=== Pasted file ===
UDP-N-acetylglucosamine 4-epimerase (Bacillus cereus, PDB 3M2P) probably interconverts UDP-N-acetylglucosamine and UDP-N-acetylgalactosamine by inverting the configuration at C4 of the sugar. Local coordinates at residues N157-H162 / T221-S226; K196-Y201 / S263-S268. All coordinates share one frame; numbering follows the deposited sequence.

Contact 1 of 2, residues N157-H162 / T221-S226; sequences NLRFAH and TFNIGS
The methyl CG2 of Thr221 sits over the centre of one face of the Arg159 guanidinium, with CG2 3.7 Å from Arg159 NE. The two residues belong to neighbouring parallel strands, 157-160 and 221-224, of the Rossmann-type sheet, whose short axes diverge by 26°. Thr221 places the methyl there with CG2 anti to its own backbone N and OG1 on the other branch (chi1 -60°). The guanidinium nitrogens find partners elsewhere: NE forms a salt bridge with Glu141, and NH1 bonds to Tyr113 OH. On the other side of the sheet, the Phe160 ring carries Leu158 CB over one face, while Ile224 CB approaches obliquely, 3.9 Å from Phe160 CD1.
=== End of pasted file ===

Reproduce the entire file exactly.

UDP-N-acetylglucosamine 4-epimerase (Bacillus cereus, PDB 3M2P) probably interconverts UDP-N-acetylglucosamine and UDP-N-acetylgalactosamine by inverting the configuration at C4 of the sugar. Local coordinates at residues N157-H162 / T221-S226; K196-Y201 / S263-S268. All coordinates share one frame; numbering follows the deposited sequence.

Contact 1 of 2, residues N157-H162 / T221-S226; sequences NLRFAH and TFNIGS
The methyl CG2 of Thr221 sits over the centre of one face of the Arg159 guanidinium, with CG2 3.7 Å from Arg159 NE. The two residues belong to neighbouring parallel strands, 157-160 and 221-224, of the Rossmann-type sheet, whose short axes diverge by 26°. Thr221 places the methyl there with CG2 anti to its own backbone N and OG1 on the other branch (chi1 -60°). The guanidinium nitrogens find partners elsewhere: NE forms a salt bridge with Glu141, and NH1 bonds to Tyr113 OH. On the other side of the sheet, the Phe160 ring carries Leu158 CB over one face, while Ile224 CB approaches obliquely, 3.9 Å from Phe160 CD1.